CBR looks at ten of the latest smart devices announced this year.
4. Dog collar
Photo credit: Whistles
Whistle is a wireless based sensor device attached to a dog’s collar that collects data depending on a dog’s age, breed and weight during the day. The data is sent to an accompanying iOS device, which can be translated into a graph by special algorithms, to reveal how much and how quickly the dog has moved around.
The device also tracks the dog’s exact location using GPS, an accelerometer and cellular wireless technology. Battery life is said to be 10 days with an LED light showing when it needs topping up.
Whistle, the makers behind the $100 tracker, said it will give owners "a new perspective on day-to-day behaviour and long-term health trends".
Photo credit: Kolibree
Kolibree’s electric toothbrush keeps track of brushing habits and techniques by analysing the movements and the length of brushing with monitoring and scoring scales. The waterproof device sends data to your smartphone with notes on whether you brushed long enough and reached the important parts of your teeth and gums.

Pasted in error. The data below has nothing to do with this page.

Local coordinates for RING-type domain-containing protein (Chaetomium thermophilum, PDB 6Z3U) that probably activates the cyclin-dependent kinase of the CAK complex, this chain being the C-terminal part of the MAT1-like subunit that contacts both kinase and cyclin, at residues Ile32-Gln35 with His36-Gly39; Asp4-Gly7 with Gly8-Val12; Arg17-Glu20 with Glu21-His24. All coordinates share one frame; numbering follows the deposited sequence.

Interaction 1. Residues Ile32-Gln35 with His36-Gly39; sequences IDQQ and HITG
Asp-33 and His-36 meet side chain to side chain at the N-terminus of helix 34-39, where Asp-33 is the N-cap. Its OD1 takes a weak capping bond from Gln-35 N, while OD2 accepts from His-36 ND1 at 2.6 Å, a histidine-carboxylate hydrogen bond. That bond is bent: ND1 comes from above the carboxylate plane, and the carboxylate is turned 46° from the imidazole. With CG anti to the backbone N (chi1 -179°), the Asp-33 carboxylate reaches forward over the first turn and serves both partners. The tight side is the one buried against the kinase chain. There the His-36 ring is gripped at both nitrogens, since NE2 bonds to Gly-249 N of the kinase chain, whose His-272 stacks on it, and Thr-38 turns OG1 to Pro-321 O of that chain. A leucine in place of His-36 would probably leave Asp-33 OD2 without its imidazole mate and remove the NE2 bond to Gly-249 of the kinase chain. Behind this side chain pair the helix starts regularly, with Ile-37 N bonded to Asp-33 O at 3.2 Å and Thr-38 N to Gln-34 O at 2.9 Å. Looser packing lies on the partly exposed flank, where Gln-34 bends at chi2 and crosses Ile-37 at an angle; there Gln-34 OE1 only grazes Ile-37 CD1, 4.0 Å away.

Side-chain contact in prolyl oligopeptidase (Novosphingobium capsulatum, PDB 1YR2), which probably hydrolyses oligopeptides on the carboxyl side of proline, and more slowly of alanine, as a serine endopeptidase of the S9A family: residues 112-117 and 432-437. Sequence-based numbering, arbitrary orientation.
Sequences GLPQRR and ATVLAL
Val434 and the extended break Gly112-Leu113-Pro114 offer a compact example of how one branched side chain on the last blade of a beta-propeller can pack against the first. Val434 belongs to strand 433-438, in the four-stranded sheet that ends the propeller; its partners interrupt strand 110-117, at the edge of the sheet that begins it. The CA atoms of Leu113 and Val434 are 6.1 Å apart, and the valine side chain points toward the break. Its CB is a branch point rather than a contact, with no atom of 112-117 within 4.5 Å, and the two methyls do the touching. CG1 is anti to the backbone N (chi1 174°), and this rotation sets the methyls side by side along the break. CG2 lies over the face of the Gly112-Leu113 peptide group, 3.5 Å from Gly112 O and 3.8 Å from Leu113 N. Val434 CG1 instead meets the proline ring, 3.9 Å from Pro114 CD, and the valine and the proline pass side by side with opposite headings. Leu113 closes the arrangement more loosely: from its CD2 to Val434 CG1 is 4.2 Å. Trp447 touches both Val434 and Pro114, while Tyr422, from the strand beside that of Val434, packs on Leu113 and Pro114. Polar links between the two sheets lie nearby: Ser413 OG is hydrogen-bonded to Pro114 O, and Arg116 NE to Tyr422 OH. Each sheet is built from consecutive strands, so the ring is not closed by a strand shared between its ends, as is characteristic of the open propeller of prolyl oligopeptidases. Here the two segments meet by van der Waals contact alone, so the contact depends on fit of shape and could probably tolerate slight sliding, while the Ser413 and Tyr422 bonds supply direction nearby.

The app, which includes tips on how to brush better, can also be configured to track the brushing data of family and friends unless they choose to keep it private.
6. Baby Onesie
Photo credit: Mimo baby
The wearable gadget, developed by Rest Devices, is a sleep suit and baby monitor that tracks a baby wearer’s temperature, breathing rate, body position and activity level.
The waterproof plastic turtle above has a temperature sensor, accelerometer and Bluetooth low-energy chip that sends audio and data in real time to connected apps for iOS and Android devices.
Users can also view past logs to understand their baby’s sleeping patterns.
Photo credit: Dacor
Dacor, a kitchen appliances maker, unveiled the world’s first smart oven at CES. Powered by a Samsung 1GHz Processor, the Dacor Discovery iQ cooker has self-cleaning tools, its own colour touch control screen and a four-part convection system that reduces cooking time.
The oven is controlled from an Android or iOS smartphone, which include apps that provide cooking instructions and recipe videos. Users are alerted when heating is completed and guests can be told when dinner is ready.